The Radical Politics of Thomas Jefferson / Edition 1by Richard K. Matthews
Pub. Date: 11/19/1984
Publisher: University Press of Kansas
Richard Matthews argues that despite scores of books and hundreds of articles, Thomas Jefferson remains the most seriously misrepresented and misunderstood Founding Father. Matthews's Jefferson emerges as America's first and foremost advocate of permanent revolution, a democratic communitarian, and an anit-market theorist. this interpretation has been suggested in
Richard Matthews argues that despite scores of books and hundreds of articles, Thomas Jefferson remains the most seriously misrepresented and misunderstood Founding Father. Matthews's Jefferson emerges as America's first and foremost advocate of permanent revolution, a democratic communitarian, and an anit-market theorist. this interpretation has been suggested in the past, but seldom has it been argued so persuasively or so intensely.
It is Matthews's intent to "extricate Jefferson from the myths that surround, envelop, and ultimately distort him." The interpretation of Jefferson's idea of democracy presented here could spark new thinking about contemporary democracy as the bicentennial of the Constitution approaches.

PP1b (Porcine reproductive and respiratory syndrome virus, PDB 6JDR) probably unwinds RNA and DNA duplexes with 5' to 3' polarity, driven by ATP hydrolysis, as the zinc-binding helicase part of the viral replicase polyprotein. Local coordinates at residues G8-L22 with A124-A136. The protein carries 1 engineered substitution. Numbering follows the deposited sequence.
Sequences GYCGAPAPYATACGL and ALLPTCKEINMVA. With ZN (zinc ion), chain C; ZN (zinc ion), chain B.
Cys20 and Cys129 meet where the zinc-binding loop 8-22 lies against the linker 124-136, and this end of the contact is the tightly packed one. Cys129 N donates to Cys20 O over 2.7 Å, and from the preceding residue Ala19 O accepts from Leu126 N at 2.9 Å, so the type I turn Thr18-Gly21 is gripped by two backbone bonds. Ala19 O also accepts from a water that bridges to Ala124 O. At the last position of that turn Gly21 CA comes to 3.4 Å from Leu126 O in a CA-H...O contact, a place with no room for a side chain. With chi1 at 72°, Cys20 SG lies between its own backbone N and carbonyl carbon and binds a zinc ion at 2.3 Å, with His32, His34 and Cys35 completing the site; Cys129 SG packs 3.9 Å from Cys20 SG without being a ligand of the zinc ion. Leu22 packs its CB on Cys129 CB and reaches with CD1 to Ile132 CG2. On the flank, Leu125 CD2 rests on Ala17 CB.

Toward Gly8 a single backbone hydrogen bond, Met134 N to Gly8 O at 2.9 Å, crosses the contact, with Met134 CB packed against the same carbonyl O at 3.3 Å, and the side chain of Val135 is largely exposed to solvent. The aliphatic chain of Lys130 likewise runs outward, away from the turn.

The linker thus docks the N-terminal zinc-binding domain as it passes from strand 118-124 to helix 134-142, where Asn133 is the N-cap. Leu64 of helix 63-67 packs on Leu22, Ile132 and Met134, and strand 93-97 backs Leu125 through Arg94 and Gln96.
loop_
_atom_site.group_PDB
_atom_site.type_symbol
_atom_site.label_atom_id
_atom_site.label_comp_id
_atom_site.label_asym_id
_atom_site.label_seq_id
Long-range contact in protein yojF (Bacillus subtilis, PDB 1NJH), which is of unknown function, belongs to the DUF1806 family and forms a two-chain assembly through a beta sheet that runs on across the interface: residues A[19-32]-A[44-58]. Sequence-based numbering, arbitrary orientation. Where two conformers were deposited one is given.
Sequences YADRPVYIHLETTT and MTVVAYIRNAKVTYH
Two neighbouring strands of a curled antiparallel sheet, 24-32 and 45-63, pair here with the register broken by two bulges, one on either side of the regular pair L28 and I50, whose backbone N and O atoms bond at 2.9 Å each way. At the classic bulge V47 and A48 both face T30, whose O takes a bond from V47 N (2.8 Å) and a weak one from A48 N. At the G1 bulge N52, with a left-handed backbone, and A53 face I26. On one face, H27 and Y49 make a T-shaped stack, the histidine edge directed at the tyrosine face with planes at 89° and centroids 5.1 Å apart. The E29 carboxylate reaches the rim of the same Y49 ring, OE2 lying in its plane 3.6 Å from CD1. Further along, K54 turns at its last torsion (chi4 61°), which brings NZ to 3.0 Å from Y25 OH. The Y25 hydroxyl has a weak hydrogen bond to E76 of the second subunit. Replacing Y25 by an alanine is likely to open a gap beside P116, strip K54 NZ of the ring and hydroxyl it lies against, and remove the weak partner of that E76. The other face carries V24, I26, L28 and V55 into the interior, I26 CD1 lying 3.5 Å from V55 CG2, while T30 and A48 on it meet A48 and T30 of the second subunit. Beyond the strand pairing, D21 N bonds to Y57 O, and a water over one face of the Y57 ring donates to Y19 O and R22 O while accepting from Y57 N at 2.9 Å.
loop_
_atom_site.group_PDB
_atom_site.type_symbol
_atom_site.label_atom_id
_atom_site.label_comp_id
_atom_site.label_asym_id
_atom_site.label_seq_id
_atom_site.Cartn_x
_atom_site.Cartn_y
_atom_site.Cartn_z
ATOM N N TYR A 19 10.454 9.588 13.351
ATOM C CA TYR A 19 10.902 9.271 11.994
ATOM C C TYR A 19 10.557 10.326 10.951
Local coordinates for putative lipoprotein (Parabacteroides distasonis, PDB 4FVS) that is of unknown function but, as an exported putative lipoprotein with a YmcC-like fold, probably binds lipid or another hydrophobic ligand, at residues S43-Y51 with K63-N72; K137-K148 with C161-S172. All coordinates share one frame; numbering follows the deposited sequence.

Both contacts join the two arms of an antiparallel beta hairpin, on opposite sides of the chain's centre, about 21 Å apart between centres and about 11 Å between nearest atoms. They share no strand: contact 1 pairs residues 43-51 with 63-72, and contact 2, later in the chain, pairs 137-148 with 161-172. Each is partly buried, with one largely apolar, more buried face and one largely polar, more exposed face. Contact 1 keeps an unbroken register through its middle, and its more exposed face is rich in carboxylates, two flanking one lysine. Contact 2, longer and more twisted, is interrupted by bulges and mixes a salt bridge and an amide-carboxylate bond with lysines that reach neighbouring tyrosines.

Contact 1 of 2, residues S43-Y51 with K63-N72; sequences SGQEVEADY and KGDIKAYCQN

Table of Contents
1. The "Jeffersonian" Tradition: The Future of an Illusion
2. Property: "The Earth Belongs to the Living"
3. Political Economy: Land, Liberty, and Leisure
4. The Nature of Man: Red, White, and Black
5. Jeffersonian Government: Public and Private Happiness
6. Jefferson in the American Context: The Liberalism of Madison and Hamilton
7. Jefferson's Political Philosophy Revisited: Life, Liberty, and the Pursuit of Happiness
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Richard Matthews "Radical Politics of Thomas Jefferson" is truly an amazing contribution to American historical study. Matthews refutes the "Lockean liberal" cariacture given Jefferson by historians and brings out the radical that he was. Jefferson was not a believer in property rights as an absolute natural right. His "earth belongs to the living"theory clearly shows the radical nature of his thought on societal revolution. Matthews also points out Jefferson's democratic and humanistic views on the "moral sense" that he believed all races and people had.This moral sense is what makes all equal. Jeffersonian government is explored. Radical democracy in the form of "ward republics" is Jefferson's solution for keeping the revolutionary spirit alive. Democracy right down to the local level. Public schools, care of the poor, militia duty, construction of roads, etc would be completed in the ward. Most important wold be the ability of the ward to assemble to resist tyrannical acts of any other sphere of government, state or federal. Overall this is a very informative and myth shattering work! A great buy.